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This apple does not keep the doctor away

Thursday, November 13, 2008 Posted by Peter Janiszewski, PhD
By now, hopefully all are aware that body weight on its own or relative to height, as used to derive the body mass index (BMI), is a very imprecise indicator of health risk. In fact, research suggests that approximately 25% of individuals with an obese BMI are perfectly healthy, whereas 18% of individuals with “healthy” BMIs present with obesity-related metabolic complications.

One key factor mediating the health risk of an individual at any weight or BMI is the location of their excess fat – are they apple or pear shaped? We now know that carrying your weight predominantly in the central or abdominal region (apple shaped) is particularly dangerous.

Just last year, along with Drs. Janssen and Ross, I had published a paper in the journal Diabetes Care (which you can read in full here) which investigated the ability of an elevated waist circumference (an indicator of abdominal obesity) to predict risk of disease independent of BMI as well as commonly obtained metabolic risk factors (such as levels of blood glucose and lipids, blood pressure, etc.). Our results were the first to clearly demonstrate that even after you account for your BMI and common clinical markers, those that are apple-shaped (elevated waist circumference) carry a significantly higher risk of diabetes.

Thus, the results of a study which was just published yesterday in the prestigious New England Journal of Medicine demonstrating that an elevated waist circumference predicts greater risk of death from all causes regardless of BMI level, should not come as much of a surprise. While prior studies have shown the same effect, this study (which you can read in full here) is important due to its sheer magnitude – including a ~10 year follow-up of about 360,000 Europeans. Specifically, the authors found that for a given BMI, an increase in waist circumference of 5cm was associated with a 13-17% increased chance of death in both men and women.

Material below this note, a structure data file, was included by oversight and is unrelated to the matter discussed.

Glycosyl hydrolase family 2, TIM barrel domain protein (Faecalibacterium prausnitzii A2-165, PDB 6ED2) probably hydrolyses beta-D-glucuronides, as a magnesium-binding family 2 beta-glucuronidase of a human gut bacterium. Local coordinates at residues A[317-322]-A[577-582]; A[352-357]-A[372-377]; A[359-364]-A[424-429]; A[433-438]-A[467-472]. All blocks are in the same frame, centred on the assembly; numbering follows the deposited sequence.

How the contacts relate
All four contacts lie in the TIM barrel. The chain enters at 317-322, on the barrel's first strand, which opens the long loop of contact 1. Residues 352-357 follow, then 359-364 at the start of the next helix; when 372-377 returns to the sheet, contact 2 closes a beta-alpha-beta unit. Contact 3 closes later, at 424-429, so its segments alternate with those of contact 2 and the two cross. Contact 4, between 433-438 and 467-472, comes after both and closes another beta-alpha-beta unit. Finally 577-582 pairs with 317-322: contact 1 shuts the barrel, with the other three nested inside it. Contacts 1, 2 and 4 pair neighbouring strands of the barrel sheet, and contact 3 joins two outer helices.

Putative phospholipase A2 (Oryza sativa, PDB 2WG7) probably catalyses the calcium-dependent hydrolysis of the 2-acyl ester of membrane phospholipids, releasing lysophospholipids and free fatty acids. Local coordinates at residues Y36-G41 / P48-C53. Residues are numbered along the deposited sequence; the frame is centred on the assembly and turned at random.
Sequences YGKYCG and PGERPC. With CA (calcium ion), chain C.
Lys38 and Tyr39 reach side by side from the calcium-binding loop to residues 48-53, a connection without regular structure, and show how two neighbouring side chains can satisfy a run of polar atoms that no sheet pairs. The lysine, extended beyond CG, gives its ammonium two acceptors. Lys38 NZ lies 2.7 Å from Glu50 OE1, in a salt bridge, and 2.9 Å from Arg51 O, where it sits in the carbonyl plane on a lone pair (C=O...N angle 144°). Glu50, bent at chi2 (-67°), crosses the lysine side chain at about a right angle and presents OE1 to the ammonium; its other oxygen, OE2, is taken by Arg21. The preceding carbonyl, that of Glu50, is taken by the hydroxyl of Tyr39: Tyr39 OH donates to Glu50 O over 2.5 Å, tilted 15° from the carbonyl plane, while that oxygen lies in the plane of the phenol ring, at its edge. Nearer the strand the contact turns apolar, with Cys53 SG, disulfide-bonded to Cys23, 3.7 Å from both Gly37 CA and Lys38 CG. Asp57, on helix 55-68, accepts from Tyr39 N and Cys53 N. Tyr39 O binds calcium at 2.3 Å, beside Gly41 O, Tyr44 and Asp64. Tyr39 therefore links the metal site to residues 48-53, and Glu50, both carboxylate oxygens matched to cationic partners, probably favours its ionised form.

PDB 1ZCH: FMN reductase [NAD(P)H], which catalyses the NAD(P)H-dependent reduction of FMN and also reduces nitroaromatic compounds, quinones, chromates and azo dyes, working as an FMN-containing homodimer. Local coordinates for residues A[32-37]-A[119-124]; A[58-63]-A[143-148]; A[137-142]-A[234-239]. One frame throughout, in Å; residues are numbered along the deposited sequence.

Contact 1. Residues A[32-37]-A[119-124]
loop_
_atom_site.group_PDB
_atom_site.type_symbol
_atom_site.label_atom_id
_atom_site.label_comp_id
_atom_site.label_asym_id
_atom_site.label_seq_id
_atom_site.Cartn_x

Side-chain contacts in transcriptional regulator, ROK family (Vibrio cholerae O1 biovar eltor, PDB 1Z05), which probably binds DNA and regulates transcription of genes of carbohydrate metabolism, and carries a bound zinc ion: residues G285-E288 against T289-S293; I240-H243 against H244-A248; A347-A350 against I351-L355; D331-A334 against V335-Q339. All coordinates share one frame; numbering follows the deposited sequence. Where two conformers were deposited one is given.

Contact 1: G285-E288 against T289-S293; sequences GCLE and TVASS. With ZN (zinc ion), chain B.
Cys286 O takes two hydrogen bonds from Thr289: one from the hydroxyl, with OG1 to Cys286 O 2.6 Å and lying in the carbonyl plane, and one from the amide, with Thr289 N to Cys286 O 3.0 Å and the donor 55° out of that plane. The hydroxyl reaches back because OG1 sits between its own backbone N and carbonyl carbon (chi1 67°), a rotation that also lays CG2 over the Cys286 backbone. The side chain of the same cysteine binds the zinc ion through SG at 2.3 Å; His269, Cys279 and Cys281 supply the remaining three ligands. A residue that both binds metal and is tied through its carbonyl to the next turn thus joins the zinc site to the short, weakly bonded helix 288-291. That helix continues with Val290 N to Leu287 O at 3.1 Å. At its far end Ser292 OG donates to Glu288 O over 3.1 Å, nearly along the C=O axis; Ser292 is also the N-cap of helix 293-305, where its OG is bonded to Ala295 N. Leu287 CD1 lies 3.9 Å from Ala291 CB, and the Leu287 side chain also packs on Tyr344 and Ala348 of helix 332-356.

These results, along with countless prior studies, are in complete agreement with current clinical guidelines which recommend that physicians measure waist circumference along with BMI to assess a patient’s risk of disease. Thus, if your waist circumference is greater than 102cm (men) or 88cm (women), you may be at risk of disease and premature death even if you are at a healthy weight. Conversely, if your BMI is in the overweight or obese range, but your waist circumference falls below the above cutpoints, you may not have much to worry about.

If you take away nothing else from the above, understand that the number on your bathroom scale tells you little about your health, while the shape of your body tells all.

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We are PhD students in the School of Kinesiology and Health Studies at Queen's University in Kingston, Ontario. Our research focuses on the relationships between obesity, physical activity, and health risk. This blog is our attempt to consider the many "cures" for obesity that we read about on a daily basis. Enjoy.


The opinions expressed here belong only to Peter and Travis and do not reflect the views of any organization. Any medical discussion on this page is intended to be of a general nature only. This page is not designed to give specific medical advice. If you have a medical problem you should consult your own physician for advice specific to your own situation.

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